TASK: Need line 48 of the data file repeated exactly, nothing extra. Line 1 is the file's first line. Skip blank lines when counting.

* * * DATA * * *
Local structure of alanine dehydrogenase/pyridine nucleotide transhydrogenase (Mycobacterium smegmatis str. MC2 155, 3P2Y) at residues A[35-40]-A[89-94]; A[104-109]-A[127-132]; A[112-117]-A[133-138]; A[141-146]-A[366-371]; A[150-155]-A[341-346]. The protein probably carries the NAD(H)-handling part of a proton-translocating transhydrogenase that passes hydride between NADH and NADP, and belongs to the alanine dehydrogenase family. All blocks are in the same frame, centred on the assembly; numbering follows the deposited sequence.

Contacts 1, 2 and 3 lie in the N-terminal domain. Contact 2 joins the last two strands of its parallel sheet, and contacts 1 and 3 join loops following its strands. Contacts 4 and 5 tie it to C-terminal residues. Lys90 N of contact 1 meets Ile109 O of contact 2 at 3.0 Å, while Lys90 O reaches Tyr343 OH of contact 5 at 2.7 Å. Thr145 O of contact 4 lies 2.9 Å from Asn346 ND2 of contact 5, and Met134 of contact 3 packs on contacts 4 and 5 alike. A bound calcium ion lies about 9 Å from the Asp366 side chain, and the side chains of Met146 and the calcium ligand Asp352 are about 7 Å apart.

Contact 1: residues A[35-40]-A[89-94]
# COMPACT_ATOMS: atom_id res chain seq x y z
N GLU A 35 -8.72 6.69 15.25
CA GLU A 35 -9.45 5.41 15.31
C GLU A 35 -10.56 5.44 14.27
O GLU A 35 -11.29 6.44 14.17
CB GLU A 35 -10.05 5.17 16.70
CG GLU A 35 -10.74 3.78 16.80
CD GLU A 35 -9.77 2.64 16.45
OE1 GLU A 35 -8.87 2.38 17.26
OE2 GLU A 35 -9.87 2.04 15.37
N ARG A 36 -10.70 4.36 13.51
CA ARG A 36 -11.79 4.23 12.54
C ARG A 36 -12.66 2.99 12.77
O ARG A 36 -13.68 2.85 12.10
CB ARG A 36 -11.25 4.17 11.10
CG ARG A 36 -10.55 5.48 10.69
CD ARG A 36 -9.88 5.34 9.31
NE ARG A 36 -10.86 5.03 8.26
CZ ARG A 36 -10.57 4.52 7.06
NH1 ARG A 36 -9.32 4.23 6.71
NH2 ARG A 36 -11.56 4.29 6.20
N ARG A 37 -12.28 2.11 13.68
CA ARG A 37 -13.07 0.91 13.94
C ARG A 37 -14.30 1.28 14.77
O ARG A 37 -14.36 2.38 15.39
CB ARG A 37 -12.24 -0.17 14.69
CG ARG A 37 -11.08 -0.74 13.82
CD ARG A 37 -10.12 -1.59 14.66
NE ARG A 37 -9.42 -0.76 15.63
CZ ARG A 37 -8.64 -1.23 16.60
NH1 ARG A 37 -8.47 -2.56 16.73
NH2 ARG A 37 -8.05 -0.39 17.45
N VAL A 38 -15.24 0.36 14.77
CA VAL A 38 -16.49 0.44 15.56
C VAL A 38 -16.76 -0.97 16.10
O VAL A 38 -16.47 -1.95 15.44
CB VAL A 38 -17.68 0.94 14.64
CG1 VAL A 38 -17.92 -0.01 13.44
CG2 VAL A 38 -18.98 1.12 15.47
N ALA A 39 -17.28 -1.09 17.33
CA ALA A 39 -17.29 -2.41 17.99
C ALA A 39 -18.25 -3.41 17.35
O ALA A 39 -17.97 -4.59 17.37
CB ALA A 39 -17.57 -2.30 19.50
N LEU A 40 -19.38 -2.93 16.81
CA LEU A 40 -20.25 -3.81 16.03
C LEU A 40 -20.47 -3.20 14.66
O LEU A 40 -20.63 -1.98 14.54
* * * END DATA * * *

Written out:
N LEU A 40 -19.38 -2.93 16.81